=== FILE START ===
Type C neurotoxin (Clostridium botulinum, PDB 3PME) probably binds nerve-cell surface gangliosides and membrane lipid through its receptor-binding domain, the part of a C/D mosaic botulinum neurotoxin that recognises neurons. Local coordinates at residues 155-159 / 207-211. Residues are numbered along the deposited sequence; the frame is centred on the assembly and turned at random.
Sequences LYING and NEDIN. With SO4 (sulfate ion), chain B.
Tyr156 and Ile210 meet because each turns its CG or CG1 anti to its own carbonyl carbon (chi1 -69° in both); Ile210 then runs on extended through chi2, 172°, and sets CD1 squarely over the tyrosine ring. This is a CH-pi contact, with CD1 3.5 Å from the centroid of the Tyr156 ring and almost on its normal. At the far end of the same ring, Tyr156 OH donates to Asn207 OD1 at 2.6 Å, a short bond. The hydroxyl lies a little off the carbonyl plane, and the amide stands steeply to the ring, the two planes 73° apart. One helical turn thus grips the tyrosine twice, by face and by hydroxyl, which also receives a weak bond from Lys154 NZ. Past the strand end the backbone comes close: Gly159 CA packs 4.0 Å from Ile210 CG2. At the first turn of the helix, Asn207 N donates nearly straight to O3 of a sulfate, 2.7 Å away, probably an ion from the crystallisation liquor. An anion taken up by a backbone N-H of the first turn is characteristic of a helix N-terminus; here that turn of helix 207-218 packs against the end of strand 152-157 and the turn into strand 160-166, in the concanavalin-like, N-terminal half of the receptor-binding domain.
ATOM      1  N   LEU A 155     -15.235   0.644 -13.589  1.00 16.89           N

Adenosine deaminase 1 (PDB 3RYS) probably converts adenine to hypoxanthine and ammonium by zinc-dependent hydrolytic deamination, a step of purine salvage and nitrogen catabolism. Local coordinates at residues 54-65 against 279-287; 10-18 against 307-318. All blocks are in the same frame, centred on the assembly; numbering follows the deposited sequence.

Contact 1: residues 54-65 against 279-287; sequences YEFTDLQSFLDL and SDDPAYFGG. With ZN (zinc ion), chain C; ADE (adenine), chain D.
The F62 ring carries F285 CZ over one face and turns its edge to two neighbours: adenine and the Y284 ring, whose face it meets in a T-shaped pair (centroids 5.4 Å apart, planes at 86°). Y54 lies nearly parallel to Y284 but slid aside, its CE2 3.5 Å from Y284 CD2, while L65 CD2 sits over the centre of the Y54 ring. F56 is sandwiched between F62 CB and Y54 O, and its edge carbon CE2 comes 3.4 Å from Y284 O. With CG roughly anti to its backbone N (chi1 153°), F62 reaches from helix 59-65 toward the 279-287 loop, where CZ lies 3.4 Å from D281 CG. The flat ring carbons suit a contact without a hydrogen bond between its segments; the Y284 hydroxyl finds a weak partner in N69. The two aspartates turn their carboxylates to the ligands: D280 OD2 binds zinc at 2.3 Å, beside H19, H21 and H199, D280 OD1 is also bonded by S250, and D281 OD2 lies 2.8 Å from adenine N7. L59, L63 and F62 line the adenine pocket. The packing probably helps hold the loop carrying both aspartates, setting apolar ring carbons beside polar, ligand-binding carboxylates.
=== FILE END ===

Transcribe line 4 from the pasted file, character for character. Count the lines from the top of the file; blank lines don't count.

ATOM      1  N   LEU A 155     -15.235   0.644 -13.589  1.00 16.89           N